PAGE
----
After I made the call to Krista, I did not use the phone again for a long time. It was odd talking into the plastic receiver and I had little to say or people to say anything to. Eventually though, I met another woman who wanted to talk to me and considering she lived in Europe she was not able to visit often. This relationship, however, was doomed like all the others. I was in prison for the rest of my life. How many women are willing to be faithful to a man in prison? How long until they lose interest or the division causes too much grief? Now, I will only call my parents or sister occasionally. Once in a great while I will call a relative or my attorney.

Last Saturday, I called home and was concerned when no one answered. I called several times during the day and usually my parents will pick up. Due to their ages and health problems, I wondered if one was in the hospital or worse, the morgue. I had not spoken to or seen anyone in my family for a few weeks and did not know what to make of the unaccepted calls. The phone service's recorded message said the calls went through but no buttons were pressed suggesting an answering machine or voice mail. It was not until this week that I learned my parents intentionally did not pick up because the new phone system identifies the call as coming from an 800 number. Apparently, this means a telemarketer or salesman is calling and they do not bother answering the phone. Eventually, they checked their answering machine messages and heard the recording from Securus and knew it had been me calling, but by then it was too late.

When I made my first call, the phone system records your name to repeat it to the person who answers the phone. I was misinformed by another prisoner that for each call the service will ask for your name. To prevent inmates from saying quick messages and not their names, however, I was only asked once. Now, whoever I call will just hear "Paul," and not my full name as before. No one in my family knows anyone in prison but me, but if I were to call my lawyer or someone else in the future, they may not know who I am. Thus, I asked my counselor if the new phone system's recording could be reset so I could say my complete name. She did not know nor did she care to find out. Apparently, I will have to contact Securus myself.

When I returned from my visit on Wednesday, a prisoner whose bars I went to while waiting to be locked in my cell told me to look at the new phones. I do not know if the IDOC, the inmate trust fund, or the new phone service provided them but inside the cell houses there are now black handset telephones. They do not have any unique features from the previous phones, but they are much more convenient to move and use than the large desk top phones. Often those phones would be broken by inmates dropping them. The handset phones can be passed through the cell bars easier and although they are also made of cheap thin plastic, they seem to be less prone to damage.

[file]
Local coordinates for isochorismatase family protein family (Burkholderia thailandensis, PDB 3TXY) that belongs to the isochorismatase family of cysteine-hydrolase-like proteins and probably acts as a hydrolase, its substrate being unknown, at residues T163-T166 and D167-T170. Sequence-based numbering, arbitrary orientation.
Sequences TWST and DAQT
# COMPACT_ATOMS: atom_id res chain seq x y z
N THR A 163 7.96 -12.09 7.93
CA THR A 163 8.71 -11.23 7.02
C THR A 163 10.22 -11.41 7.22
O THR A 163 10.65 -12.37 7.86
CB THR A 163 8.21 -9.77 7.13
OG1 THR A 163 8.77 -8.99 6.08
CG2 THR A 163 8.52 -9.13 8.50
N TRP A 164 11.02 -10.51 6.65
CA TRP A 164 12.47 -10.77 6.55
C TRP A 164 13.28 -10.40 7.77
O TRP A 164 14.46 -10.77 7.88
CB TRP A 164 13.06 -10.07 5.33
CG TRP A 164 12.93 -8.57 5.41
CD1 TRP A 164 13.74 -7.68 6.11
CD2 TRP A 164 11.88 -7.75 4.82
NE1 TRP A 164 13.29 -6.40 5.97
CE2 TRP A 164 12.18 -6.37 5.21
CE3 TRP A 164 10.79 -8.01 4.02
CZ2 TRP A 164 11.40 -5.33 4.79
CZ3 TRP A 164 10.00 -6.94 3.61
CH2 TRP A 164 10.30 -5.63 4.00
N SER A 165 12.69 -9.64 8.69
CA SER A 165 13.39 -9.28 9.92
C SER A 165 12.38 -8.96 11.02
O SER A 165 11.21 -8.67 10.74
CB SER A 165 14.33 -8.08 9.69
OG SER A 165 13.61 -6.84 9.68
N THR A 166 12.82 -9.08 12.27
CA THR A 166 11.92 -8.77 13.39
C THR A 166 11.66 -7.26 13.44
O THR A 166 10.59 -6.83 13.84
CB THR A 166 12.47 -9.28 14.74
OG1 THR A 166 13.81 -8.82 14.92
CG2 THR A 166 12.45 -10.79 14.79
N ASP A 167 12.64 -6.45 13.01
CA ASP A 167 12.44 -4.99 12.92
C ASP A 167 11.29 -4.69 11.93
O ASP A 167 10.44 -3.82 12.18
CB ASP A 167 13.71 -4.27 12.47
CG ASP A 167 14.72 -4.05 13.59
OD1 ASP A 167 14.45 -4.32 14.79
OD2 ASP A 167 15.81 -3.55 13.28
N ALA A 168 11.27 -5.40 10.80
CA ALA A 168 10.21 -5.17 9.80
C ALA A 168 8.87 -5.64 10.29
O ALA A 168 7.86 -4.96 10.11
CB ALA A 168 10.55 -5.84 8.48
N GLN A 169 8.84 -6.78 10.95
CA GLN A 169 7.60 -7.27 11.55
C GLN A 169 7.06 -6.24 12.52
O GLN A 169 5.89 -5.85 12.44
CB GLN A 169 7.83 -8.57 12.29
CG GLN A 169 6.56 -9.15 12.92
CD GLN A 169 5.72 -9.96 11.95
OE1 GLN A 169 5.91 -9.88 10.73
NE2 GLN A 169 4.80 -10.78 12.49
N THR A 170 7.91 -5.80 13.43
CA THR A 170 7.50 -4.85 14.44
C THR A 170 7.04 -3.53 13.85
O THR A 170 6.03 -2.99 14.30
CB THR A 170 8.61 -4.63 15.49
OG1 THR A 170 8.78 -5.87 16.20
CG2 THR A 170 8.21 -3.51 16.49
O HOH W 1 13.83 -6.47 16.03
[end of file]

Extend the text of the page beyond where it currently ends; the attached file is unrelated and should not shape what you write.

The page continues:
The main problem with these phones is that the cords are regularly shorting out. Long cords connect the phone to a few outlets in the ceiling of the gallery. A phone is regularly moved back and forth on the long gallery of cells. The wires become tangled, stepped on, ripped out, and twisted. Considering how many cords are broken and need to be replaced, it may have been worth the extra expense to provide the cell houses with cordless phones. This would certainly have been modernizing the phone system. I do not know how many people in 2013 still use phones with cords. It seems everyone but my parents use cell phones.

One of the extra security abilities of the new phone system is it immediately disconnects people who use the 3-way calling feature. Even if the person the prisoner calls switches over to another call momentarily, the call will be abruptly ended. Security personnel were probably interested in such a new phone service to control calls. Now there is no possibility an inmate can call someone who is not on their approved list, even with the assistance of the person they called. I do not have to ask to know that a lot of men are unhappy about this. It was nice for inmates to be able to connect with others without having to call them collect or go through the process of approval. I do not know if Securus has the capacity or permits calls to other countries, but the last one did not. In order to speak to someone in Europe I had to use 3-way or call forwarding. A large proportion of inmates in Illinois prisons are Mexican and have family or friends in Mexico. Apparently they will not be speaking to them any more.

Earlier today, I called home again and this time got through. I spoke to both my mother and father. They seemed pleased to hear from me and I made two 30-minute calls. I was informed they were going to visit me next week so long as their health holds up. I do not know how many more years they will be alive and it is nice to have the ability to keep in touch. Unfortunately, I cannot do this from beyond these prison walls.